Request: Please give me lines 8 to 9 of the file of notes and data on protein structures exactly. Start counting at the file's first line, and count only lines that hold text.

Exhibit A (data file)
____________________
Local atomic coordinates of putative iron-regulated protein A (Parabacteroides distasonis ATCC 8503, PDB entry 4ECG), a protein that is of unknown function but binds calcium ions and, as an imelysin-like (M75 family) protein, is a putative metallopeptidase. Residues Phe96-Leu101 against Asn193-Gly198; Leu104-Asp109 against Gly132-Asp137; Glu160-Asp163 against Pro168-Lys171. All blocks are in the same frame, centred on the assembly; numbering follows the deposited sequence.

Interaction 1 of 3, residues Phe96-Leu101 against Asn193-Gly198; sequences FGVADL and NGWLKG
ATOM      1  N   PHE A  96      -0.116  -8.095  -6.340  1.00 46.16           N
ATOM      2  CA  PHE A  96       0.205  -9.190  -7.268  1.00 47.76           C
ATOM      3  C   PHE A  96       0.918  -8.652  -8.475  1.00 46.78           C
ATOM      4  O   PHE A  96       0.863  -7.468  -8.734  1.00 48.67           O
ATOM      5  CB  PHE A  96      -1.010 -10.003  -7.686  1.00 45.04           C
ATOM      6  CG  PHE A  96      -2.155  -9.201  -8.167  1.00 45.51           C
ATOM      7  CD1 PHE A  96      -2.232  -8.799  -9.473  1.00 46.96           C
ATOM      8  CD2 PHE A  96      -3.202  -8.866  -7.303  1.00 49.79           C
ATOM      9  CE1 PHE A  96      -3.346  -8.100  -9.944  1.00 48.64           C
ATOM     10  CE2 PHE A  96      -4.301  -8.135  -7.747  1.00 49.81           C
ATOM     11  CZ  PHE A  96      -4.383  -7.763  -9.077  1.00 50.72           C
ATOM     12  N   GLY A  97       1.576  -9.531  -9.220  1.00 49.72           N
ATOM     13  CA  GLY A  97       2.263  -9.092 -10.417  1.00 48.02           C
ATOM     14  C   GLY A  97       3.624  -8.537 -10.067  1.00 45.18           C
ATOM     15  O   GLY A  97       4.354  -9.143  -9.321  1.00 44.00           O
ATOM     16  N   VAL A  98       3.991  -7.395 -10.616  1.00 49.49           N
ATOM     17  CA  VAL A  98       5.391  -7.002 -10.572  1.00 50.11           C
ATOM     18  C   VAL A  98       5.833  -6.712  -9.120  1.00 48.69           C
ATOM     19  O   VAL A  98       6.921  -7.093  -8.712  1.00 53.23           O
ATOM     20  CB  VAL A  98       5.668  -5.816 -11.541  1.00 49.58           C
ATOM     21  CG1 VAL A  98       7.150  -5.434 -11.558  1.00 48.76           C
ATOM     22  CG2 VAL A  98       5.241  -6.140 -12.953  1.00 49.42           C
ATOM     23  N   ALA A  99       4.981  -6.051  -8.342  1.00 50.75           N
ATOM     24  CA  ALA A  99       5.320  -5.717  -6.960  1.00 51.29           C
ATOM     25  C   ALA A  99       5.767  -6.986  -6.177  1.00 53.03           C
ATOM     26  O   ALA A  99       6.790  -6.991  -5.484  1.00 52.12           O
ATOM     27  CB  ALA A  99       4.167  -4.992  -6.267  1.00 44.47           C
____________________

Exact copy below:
ATOM      6  CG  PHE A  96      -2.155  -9.201  -8.167  1.00 45.51           C
ATOM      7  CD1 PHE A  96      -2.232  -8.799  -9.473  1.00 46.96           C